Friday, 8 November 2019

Dressing in 1940s style

 War time fashion, tutorials on inserting zips , a SewOverIt 1940's tea dress to sew and much much more!

It is as important today as it was in the 1940's to adopt a "Make do and mend" attitude, and I hope to show you that this will make you  re-think your sewing habits. I know it has done for me.

Enjoy! 


The second world war started in 1939 and didn't end until 1945. During this time rationing of almost everything was in place and continued even after the war had ended until supplies started to become available again.
It was in 1941 that the government introduced rationing which greatly influenced clothing and how it was worn. Strict guidelines governed how many buttons were allowable and how many seams were acceptable and so on.




Don't think for one minute that fashion was dull though, far from it. The designs were high quality and the famous CC41 utility label was also  a sign of  excellent value for money and  you knew it was made to last. The CC41 designs were devised by a panel of top designers including Hardy Amies and Norman Hartnell no less.

A combination of paying for your clothes with money and coupons meant that the class divide had no impact on what you wore - everyone was entitled to exactly the same.

These are the exact details of what a utility dress should consist of;-

"Examples of details of restriction orders when making Utility dress: it could have no more than two pockets, five buttons, six seams in the skirt, two inverted or box pleats or four knife pleats, and one hundred and sixty inches (four metres) of stitching. No superfluous decoration was allowed. It should be simple, practical, agreeable-looking, inexpensive and made of good material"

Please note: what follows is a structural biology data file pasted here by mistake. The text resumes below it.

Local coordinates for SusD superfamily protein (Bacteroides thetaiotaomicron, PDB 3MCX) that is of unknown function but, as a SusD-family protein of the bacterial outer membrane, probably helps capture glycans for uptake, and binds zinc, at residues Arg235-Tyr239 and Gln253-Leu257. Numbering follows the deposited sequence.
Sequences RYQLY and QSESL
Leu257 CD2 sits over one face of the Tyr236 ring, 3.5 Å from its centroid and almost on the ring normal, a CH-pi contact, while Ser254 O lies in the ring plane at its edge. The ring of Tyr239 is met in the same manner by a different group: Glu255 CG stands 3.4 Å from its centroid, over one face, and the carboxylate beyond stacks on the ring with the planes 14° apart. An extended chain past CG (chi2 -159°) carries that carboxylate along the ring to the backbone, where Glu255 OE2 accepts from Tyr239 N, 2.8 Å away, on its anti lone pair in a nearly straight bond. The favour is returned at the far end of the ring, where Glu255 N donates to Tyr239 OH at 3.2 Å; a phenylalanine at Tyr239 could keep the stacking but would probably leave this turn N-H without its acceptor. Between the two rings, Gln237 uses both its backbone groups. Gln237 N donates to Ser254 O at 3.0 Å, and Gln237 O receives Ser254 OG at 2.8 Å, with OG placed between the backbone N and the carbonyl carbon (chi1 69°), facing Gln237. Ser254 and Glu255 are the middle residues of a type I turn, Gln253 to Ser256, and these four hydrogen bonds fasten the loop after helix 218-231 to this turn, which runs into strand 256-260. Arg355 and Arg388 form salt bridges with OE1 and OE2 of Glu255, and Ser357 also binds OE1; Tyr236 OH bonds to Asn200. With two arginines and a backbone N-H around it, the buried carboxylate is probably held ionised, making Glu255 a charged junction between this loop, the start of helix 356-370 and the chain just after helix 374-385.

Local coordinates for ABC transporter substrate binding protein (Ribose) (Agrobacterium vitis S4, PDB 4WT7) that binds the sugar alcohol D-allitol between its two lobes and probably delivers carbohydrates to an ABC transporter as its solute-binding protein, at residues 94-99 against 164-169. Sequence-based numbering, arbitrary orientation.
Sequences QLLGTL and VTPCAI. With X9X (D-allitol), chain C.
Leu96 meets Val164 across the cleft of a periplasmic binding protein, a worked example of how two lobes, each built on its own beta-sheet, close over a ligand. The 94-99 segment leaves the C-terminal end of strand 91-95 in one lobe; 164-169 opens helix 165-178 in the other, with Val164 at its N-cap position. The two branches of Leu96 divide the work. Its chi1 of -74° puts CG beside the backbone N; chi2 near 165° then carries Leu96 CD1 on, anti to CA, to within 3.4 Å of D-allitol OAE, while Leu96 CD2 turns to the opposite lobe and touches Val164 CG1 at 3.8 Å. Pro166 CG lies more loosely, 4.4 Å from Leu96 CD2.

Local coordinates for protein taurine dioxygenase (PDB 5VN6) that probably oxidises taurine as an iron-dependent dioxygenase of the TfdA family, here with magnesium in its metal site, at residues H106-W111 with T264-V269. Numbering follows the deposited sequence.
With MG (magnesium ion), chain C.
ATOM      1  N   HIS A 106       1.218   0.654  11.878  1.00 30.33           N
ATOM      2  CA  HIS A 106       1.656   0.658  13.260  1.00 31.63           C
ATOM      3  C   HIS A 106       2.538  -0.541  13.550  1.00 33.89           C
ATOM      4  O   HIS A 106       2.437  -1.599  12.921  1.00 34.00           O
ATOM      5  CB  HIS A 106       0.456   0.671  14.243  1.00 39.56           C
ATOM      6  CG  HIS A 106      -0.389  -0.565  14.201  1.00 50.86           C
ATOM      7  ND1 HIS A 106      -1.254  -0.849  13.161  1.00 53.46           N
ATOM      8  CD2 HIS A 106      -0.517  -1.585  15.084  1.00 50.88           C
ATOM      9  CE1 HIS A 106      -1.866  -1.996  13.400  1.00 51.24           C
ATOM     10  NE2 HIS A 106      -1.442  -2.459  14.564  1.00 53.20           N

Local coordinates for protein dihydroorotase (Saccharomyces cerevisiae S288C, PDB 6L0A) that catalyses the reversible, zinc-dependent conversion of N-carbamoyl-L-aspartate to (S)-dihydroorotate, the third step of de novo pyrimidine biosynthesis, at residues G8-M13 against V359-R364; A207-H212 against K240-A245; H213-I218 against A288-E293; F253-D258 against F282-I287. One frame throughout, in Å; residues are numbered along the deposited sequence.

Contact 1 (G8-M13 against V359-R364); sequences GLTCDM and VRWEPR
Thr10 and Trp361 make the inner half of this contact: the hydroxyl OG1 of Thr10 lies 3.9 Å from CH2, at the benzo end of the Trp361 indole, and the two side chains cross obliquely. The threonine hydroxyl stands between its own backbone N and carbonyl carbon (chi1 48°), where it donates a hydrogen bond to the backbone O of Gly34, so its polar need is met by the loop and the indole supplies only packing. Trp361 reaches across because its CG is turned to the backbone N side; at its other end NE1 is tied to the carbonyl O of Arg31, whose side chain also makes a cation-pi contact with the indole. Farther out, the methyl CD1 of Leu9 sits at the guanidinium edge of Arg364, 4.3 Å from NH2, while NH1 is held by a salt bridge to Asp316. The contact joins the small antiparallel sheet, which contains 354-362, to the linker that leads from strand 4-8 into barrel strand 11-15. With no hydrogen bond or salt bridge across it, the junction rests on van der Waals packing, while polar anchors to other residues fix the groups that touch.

It should also be noted that one quarter of the population, women included ,was now in uniform of some sort and with women being ordered to maintain glamour at all times, these uniforms were also beautifully tailored. The most coveted being the Wren's uniform - worn with red lipstick and curled hair of course.
Coty produced lipstick and face powder which was not rationed, as well as producing such things as foot powder for use by the military.

It should be noted that selling these utility garments were a great source of income to the government.


This booklet was produced in the early 40s as supplies were becoming more and more scarce. The wool and cotton fabric, and dark coloured dyes  were needed by the military for uniforms and for blackout curtains .
 We were not receiving imports of cotton and silk because of the high cost of shipping  goods from abroad - China for one, and by that I mean the cost in lives as well as in monetary terms.

To read the rest of the post you need to click underneath on the message below .... ....

Thursday, 7 November 2019

Stitching back in time to the 1940s , dresses and trenchcoats

The middle to late 1940s fashion: Dresses and Trench Coats 



A Jaycotts blog post.





It wasn't until 10:30 AM on 12 February 1947 that a relatively unheard of Christian Dior unveiled his "New Look"
Taking inspiration from flower petals he celebrated femininity with defined narrow waists and full flowing skirts. It was a defiance towards the rationing which had restricted fashion for several years.